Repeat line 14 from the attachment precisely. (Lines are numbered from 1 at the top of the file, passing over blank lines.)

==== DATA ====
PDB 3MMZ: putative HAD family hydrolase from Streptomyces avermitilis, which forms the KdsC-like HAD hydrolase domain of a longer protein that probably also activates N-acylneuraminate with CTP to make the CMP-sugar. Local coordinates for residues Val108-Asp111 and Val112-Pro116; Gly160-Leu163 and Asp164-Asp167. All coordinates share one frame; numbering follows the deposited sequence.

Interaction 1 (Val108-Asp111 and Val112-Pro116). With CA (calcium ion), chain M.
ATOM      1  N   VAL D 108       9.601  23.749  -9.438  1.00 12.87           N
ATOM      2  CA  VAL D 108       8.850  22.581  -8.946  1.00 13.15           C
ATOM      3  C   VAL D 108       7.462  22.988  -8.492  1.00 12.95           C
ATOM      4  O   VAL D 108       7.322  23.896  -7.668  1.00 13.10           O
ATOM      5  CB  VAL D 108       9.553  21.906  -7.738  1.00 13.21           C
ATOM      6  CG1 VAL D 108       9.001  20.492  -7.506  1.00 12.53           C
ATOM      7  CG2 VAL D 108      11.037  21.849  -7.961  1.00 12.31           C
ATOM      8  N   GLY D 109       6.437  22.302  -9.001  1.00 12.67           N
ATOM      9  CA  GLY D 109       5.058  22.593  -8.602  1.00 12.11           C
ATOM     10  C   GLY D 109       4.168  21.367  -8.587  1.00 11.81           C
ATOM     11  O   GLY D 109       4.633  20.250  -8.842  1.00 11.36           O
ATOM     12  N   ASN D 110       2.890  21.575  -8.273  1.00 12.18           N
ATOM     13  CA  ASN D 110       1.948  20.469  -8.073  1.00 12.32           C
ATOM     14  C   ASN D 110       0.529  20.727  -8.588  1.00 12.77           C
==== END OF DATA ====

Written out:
ATOM     12  N   ASN D 110       2.890  21.575  -8.273  1.00 12.18           N